It started, like so many unlikely tales, with two bored guys sitting in a vehicle.
John Will and Jim Morris run aircraft de-icing equipment, but on this day there was no ice, so they were driving around the Ted Stevens Anchorage International Airport looking at airplanes, especially an old military cargo plane called a C-119 Flying Boxcar.
It's a humble craft—a big, bulbous rectangle with wings on top—built to carry vehicles, troops or guns, and retired by the Air Force more than 40 years ago.
Morris said, "Wouldn't that make a great party bus?"
It was a random comment, but Will said it made his head explode. This had to be done.
I got a variety of answers to that question.
"It's about the only plane you can do it with," Morris explained. "Most planes are round."
"I like building weird things," Will said. "I'm itching to get on this."
Morris explained that the driver's seat would be in the restored cockpit, high above the road.
"That's just the part—we've got to do this," Morris said.
The excitement spread. Now there is an official non-profit corporation, a publicity person and a fundraising plan. Even a mission statement.
"This offers something to catch folks' eyes, and something to bring pride in our history, and it is completely improbable," said Sonya Senkowsky, who is helping out.
Once the airplane is a bus, the group could use it as a mobile café, a gallery, a museum, and a stage for outdoor musical performances. Clam-shell doors open the back, where the jeeps and howitzers would once have driven in.
The plane could tour around Anchorage raising money for military families who need tickets to visit hospitalized loved ones.
A good cause, for sure. But the real reason?
"It's just something that's never been done before," Morris said.
These are the guys to do it.
Will was the crew chief on an Air Force refueling plane, but now he is a musician and, as he puts it, a fabricator.
He built a rolling ball sculpture that stands at the entrance to the Organic Oasis restaurant in Spenard. Billiard balls perpetually spiral and drop through fanciful pathways. You can't stop watching it.
Will made the machine of cast-off things. There's a a satellite dish and trash compactor in there, somewhere.
At his place up the Eagle River Valley he gathers reclaimed materials to weld together into new creations—currently he is making art of an old player piano. A two-car garage that serves as his shop is nearly full.
"There's a lot of stuff around here. I love equipment and weird things and people send them to me, friends and family. Old plow blades and different things I take apart and utilize somehow. All kinds of weird stuff," Will said.
I asked him if he is married. He said he has a long-time girlfriend, but she has her own house. I said that's good. He laughed quite a bit at that observation.
Morris said Will's mechanical know-how will be essential to the job. But he has essential skills, too.
Before Alaska, Morris helped build airplanes at Boeing. When he got here, he worked on airframes for Reeve Aleutian Airways. Some of its planes were so old he had to machine parts to keep them flying.
In recent years, he made his living as an artist. Painting pictures of airplanes.
His photo-sharp images of military aircraft in Alaska settings sell to the National Guard and Air Force. He gets the details right, even dating air base buildings in the background to match the years of the planes.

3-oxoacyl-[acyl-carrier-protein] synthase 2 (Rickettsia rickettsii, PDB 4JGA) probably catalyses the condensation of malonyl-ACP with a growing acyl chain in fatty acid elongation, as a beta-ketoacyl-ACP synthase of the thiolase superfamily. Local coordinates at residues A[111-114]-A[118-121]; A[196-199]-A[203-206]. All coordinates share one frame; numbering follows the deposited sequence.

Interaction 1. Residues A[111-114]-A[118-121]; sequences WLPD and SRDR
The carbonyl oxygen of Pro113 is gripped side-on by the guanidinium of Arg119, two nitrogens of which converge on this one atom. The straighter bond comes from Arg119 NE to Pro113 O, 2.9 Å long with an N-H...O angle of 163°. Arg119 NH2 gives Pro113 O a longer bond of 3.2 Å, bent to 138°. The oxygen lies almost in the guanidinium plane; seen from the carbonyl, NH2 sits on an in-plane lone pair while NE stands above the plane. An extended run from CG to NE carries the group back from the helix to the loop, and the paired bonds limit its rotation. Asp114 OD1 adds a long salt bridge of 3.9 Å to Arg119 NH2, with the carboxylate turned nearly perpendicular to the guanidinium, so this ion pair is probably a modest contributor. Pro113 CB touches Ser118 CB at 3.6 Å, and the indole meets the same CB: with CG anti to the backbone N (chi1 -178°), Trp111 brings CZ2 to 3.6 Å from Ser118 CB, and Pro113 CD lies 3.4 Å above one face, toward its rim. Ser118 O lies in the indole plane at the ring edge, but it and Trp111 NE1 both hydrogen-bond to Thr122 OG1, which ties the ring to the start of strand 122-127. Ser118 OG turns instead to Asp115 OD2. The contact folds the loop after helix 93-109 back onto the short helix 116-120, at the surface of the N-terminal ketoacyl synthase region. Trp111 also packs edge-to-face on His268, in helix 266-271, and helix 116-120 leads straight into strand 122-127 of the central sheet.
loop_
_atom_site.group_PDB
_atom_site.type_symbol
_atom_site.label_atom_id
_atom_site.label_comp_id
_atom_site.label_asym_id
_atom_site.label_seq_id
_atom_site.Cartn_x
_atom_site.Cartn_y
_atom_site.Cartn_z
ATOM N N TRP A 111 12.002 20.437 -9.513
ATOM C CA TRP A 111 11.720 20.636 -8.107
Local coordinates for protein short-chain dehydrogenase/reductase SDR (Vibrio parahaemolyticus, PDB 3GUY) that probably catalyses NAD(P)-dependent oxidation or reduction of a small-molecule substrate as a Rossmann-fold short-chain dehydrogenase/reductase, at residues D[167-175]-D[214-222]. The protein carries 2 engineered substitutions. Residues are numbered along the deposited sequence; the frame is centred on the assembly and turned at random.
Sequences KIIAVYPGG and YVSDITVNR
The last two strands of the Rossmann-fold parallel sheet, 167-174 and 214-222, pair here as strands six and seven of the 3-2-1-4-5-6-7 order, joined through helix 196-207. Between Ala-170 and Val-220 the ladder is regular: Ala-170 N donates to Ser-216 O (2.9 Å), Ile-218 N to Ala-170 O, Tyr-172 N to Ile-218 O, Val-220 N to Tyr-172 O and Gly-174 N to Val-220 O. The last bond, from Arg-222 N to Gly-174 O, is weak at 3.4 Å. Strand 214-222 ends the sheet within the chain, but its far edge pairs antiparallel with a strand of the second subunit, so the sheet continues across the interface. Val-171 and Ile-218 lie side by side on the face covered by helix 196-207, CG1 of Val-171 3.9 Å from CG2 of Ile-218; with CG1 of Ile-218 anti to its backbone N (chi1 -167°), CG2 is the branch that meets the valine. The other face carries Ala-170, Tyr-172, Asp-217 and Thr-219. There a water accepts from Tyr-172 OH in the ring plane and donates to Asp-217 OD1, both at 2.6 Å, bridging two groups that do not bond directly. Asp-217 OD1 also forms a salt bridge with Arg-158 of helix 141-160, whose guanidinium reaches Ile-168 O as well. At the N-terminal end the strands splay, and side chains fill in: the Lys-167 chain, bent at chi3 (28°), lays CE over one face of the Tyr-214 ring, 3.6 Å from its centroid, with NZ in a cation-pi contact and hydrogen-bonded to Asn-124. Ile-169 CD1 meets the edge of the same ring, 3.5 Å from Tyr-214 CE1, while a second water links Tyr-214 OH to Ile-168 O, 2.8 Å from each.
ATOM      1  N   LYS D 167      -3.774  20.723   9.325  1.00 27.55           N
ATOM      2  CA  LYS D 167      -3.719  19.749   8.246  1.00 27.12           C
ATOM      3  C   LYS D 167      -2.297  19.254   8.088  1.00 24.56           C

"If you zoom in on some of his stuff, you can see where some of the paint is worn off where they close the door," Will said.
Morris said, "Every so often you'll get a crew chief who'll say, 'You're missing a couple of fastener heads around the cowling.'"
Morris has drawn plans to mount the 60-foot-long Flying Boxcar on the chassis of an International Harvester school bus, adding extra axles for stability and keeping the whole thing under 13 feet high to fit under the bridges on the way back to Alaska.
I say back to Alaska because it turned out they couldn't buy the plane they saw in Anchorage. Instead, Will found a gutted Flying Boxcar in Nevada that had been used as a firefighting water bomber.
They plan to take off the wings and truck the fuselage to Will's brother's place in California, put it on the bus there, and then drive it back to Anchorage.
In some states they'll need a pilot car, but in others they will be road-legal, parking the pilot car in the back of the plane to drive through.
Step one is getting the money, about $75,000 for the whole project.
Step two, gingerly cutting away the belly of the plane and lifting it onto the bus chassis. Carefully, Morris said, or the whole thing could fold up like a fortune cookie.
Step three, weld it together and attach the steering and other linkages. The bus they chose has its motor up front, which will fit neatly into an engine room below the cockpit that formerly was the wheel well.
Will thought the idea might run into trouble with the Department of Transportation, but he said the guys there got as excited about the project as he is.
The finished vehicle will look like a giant silver egg. No doubt people will want to check it out, and maybe buy a cup of coffee or a print when they do. But the two friends like best imagining a veteran sitting in the restored cockpit and traveling back in time to hear the airplane's deafening roar.
These guys have the same dream. They're matched, even though they met only a year ago, when Will hired Morris to drive the de-icing machine.
Which brings us back to how these things get started.
"We get paid whether we do anything or not, which is a little boring," Will said. "But we have lots of time to conjure up these crazy thoughts."
This column has been updated to correct the spelling of Sonya Senkowsky's name.
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